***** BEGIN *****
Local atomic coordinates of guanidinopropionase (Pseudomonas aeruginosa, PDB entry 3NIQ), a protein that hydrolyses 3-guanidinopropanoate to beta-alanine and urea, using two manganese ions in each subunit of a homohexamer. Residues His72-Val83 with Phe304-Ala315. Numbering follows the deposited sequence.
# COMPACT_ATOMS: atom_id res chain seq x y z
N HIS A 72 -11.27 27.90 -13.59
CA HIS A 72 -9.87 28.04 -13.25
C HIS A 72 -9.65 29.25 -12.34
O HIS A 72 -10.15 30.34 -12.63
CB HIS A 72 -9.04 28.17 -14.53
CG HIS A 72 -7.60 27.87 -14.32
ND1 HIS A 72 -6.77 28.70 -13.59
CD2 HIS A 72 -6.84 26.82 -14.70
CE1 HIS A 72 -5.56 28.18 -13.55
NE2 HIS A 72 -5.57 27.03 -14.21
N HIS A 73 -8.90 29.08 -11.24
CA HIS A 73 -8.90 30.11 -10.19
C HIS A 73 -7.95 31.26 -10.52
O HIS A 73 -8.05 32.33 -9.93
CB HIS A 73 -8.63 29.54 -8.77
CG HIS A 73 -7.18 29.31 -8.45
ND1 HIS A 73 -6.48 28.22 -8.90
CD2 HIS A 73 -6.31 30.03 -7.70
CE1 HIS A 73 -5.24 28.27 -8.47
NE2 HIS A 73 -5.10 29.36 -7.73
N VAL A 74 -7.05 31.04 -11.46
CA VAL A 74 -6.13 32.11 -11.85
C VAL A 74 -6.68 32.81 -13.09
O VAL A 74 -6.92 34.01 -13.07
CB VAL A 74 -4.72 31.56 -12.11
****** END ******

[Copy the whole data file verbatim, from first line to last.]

Local atomic coordinates of guanidinopropionase (Pseudomonas aeruginosa, PDB entry 3NIQ), a protein that hydrolyses 3-guanidinopropanoate to beta-alanine and urea, using two manganese ions in each subunit of a homohexamer. Residues His72-Val83 with Phe304-Ala315. Numbering follows the deposited sequence.
# COMPACT_ATOMS: atom_id res chain seq x y z
N HIS A 72 -11.27 27.90 -13.59
CA HIS A 72 -9.87 28.04 -13.25
C HIS A 72 -9.65 29.25 -12.34
O HIS A 72 -10.15 30.34 -12.63
CB HIS A 72 -9.04 28.17 -14.53
CG HIS A 72 -7.60 27.87 -14.32
ND1 HIS A 72 -6.77 28.70 -13.59
CD2 HIS A 72 -6.84 26.82 -14.70
CE1 HIS A 72 -5.56 28.18 -13.55
NE2 HIS A 72 -5.57 27.03 -14.21
N HIS A 73 -8.90 29.08 -11.24
CA HIS A 73 -8.90 30.11 -10.19
C HIS A 73 -7.95 31.26 -10.52
O HIS A 73 -8.05 32.33 -9.93
CB HIS A 73 -8.63 29.54 -8.77
CG HIS A 73 -7.18 29.31 -8.45
ND1 HIS A 73 -6.48 28.22 -8.90
CD2 HIS A 73 -6.31 30.03 -7.70
CE1 HIS A 73 -5.24 28.27 -8.47
NE2 HIS A 73 -5.10 29.36 -7.73
N VAL A 74 -7.05 31.04 -11.46
CA VAL A 74 -6.13 32.11 -11.85
C VAL A 74 -6.68 32.81 -13.09
O VAL A 74 -6.92 34.01 -13.07
CB VAL A 74 -4.72 31.56 -12.11